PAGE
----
Danielle The Book Huntress (Self-Proclaimed Book Ninja)
Weird, weird, weird. Never will forget the part where one of the characters ends up bonding physically to his computer. Ick! My least favorite Koontz. Could be that I chose this to read for my 11th grade English class because my evil teacher wouldn't let me read White Fang by Jack London, which is much better, because he deemed it a children's book. So I picked this edgy, 'adult' book. Yes, I'm a little bitter.
Bark's Book Nonsense
This is one of Dean Koontz's earlier novels and originally written in 1989. I was only 19 when I originally read it, boy, that makes me feel old! I'm reread it on unabridged audio recently. Despite its age it still holds up pretty well as a straight up horror novel where the citizens of a nice little town turn into horrifying blood-lusty creatures all thanks to a power-hungry geeky rich madman. Come to think of it, this is even scarier stuff in this day and age . . .

Anyway, I enjoyed it a lot an
I wish I could give this book three-and-a-half stars since it was better than average, but not something I'd go out of my way to recommend. But it's closer to four stars than three, so four it is.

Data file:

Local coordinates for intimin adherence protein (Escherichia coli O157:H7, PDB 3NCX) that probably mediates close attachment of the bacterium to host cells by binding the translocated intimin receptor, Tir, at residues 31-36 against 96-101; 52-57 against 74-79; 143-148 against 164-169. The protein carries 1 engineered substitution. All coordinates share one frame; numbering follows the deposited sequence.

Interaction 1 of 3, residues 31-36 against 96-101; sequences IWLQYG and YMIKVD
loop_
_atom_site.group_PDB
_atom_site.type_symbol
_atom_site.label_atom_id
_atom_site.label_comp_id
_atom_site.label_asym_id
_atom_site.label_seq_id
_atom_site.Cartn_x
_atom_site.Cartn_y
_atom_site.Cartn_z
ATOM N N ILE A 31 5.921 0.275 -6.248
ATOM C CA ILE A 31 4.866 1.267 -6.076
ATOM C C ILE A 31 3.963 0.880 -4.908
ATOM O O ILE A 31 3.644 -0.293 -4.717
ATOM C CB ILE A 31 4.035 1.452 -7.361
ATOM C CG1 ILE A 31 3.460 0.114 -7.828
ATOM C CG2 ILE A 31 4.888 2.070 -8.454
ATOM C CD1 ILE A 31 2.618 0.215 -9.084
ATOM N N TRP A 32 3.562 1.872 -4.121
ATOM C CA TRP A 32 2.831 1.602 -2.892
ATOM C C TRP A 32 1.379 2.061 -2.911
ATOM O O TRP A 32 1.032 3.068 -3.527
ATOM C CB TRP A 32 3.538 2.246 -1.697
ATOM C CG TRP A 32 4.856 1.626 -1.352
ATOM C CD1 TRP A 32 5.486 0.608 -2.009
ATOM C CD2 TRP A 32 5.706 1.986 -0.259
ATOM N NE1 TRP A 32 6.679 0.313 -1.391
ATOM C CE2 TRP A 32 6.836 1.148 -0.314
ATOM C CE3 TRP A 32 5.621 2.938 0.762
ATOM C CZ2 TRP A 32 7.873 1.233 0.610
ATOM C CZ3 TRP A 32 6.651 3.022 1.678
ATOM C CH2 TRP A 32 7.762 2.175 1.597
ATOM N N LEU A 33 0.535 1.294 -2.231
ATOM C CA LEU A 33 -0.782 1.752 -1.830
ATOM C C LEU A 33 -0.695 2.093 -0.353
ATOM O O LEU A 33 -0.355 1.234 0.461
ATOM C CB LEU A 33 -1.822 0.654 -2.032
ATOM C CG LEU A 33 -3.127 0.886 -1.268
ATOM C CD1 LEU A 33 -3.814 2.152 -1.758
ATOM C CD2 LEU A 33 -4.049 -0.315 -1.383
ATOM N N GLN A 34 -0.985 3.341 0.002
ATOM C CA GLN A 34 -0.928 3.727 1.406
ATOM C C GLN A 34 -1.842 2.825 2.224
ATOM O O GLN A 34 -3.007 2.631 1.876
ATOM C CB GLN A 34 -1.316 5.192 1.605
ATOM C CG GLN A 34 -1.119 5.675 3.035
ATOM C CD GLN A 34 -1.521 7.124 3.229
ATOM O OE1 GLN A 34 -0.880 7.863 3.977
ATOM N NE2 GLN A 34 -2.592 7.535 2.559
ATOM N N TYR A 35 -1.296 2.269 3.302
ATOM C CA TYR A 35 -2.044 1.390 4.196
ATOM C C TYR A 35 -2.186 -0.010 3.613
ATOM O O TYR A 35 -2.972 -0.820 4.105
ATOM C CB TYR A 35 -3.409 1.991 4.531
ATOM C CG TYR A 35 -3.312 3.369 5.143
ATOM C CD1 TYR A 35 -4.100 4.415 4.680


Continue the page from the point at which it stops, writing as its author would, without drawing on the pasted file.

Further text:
For the most part Midnight is a pretty solid horror story. It was written in 1989, so the technology is almost laughably outdated - at least one of the computers is so high-tech that it can boot up without a floppy disk, other computers are described as being "upper end, hard-disk systems", and several
I couldn't get into this book although I loved the 2 or 3 page afterward. I'm in a reading slump so this review is only as accurate as the frame of mind I am in today. Anyway, I think the story would have been better had it been a couple hundred pages shorter.

Lots of action, LOTS of detail, good vs.evil, smart dog, typical Koontz style. Not a bad thing, really.
I got a bad first impression of this book. Nasty, scary, creepy things attack straight out of the gate before the reader even has a chance to get her feet wet, and as I read Koontz for his plots, characters, and philosophical meanderings rather than his horror I almost decided to put it down. But I was glad I stuck with it in the end because it did contain some interesting insights on the human condition.